27. January 2006 · Comments Off on Impeachment · Categories: Cry Wolf, General

As the left wing of the dems implode, one mantra d’jour seems to be that Bush broke the law with the wiretaps and that he should therefore be impeached. Let’s see of I can set the record straight on how these things really work. Numerous attorneys have looked at this and concluded that Bush was operating within his authority based on the legislation passed after 9/11 and the powers granted to the executive branch by Article II of the Constitution (forget FISA, it is irrelevent to this discussion). While it is nice from the perspective of watch guarding our civil rights that they had an army of lawyers look into whether the actions were legal, there is another purpose for such an extensive legal review that is not ever discussed in the MSM. That is that their conclusion (that the taps are permitted under law) is an opinion of counsel that mitigates against any allegation that he broke the law. Opinions of counsel are routinely used in the business world for this very reason. If I, as a business person, engage in activities that exceed the bounds permitted by law, but proceed because in my own opinion I am legal, then I have no defense (ignorance of the law is no excuse…). On the other hand, if my lawyer, who is an officer of the court, tells me that I am OK, then I have a legitimate defense. While avoiding the debate of whether or not the taps were legal (I believe they were), my point is that if the issue is heard by the Supreme Court and they decide the taps were not legal, it will not be a decision that Bush broke the law, but rather an interpretation of what the laws mean that runs counter to the NSA, White House, and DOJ lawyer’s. If he were then to proceed in a manner inconsistent with that decision, then there would be a criminal issue.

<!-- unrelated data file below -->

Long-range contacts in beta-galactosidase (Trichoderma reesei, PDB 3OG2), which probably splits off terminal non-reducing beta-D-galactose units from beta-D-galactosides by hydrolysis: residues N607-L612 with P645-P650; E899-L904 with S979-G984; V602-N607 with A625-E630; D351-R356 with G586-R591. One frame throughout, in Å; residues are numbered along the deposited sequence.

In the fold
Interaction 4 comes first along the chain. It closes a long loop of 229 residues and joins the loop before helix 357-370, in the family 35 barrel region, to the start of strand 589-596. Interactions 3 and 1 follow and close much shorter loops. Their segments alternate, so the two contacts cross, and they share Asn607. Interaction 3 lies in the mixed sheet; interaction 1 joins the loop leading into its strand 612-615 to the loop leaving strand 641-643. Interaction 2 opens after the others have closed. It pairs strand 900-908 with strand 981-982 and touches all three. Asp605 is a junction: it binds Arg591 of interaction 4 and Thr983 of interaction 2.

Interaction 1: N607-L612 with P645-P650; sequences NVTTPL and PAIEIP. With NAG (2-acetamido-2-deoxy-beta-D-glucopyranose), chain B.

Another point that seems to have been lost in the discussion is that Congress does not have the power to pass a law that usurps the powers given to the Executive Branch under the Constitution. The upshot of this distinction is that even if it is found by a court that the administration’s activities fall outside legislation passed by Congress, the relevant question becomes whether the legislation was lawful in the first place. If this plays out in the Supreme Court, as I suspect it eventually will, my gut feel is that this secondary question will be part and parcel of the arguments.

See, watching Judge Judy does have its benefits. I would be interested in comments from any readers who are lawyers or judges.


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